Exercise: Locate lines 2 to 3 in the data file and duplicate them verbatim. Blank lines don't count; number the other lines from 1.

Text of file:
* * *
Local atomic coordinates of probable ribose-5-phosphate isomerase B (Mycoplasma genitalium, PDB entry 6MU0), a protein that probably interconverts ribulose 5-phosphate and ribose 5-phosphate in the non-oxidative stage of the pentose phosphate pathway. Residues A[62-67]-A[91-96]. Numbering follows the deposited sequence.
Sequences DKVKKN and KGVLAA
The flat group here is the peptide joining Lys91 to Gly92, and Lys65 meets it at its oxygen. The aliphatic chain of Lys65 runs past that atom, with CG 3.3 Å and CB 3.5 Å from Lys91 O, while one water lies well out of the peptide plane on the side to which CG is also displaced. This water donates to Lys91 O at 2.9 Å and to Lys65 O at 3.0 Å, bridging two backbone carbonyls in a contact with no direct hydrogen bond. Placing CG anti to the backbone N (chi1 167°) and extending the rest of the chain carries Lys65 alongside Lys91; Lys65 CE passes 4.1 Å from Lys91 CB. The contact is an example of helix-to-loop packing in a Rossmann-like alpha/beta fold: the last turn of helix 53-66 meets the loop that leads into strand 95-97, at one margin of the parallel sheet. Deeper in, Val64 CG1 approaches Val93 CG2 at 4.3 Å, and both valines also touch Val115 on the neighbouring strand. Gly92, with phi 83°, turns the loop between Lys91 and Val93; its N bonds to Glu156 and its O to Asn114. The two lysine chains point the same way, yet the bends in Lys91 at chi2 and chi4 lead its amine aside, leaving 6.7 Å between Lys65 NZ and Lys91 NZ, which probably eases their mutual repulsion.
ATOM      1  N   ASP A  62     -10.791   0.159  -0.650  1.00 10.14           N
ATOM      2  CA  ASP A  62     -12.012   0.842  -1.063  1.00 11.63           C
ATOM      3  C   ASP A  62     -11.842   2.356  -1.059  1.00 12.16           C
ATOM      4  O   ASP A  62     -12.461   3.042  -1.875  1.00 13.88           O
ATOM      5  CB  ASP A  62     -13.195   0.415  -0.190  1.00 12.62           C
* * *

Sequences DKVKKN and KGVLAA
The flat group here is the peptide joining Lys91 to Gly92, and Lys65 meets it at its oxygen. The aliphatic chain of Lys65 runs past that atom, with CG 3.3 Å and CB 3.5 Å from Lys91 O, while one water lies well out of the peptide plane on the side to which CG is also displaced. This water donates to Lys91 O at 2.9 Å and to Lys65 O at 3.0 Å, bridging two backbone carbonyls in a contact with no direct hydrogen bond. Placing CG anti to the backbone N (chi1 167°) and extending the rest of the chain carries Lys65 alongside Lys91; Lys65 CE passes 4.1 Å from Lys91 CB. The contact is an example of helix-to-loop packing in a Rossmann-like alpha/beta fold: the last turn of helix 53-66 meets the loop that leads into strand 95-97, at one margin of the parallel sheet. Deeper in, Val64 CG1 approaches Val93 CG2 at 4.3 Å, and both valines also touch Val115 on the neighbouring strand. Gly92, with phi 83°, turns the loop between Lys91 and Val93; its N bonds to Glu156 and its O to Asn114. The two lysine chains point the same way, yet the bends in Lys91 at chi2 and chi4 lead its amine aside, leaving 6.7 Å between Lys65 NZ and Lys91 NZ, which probably eases their mutual repulsion.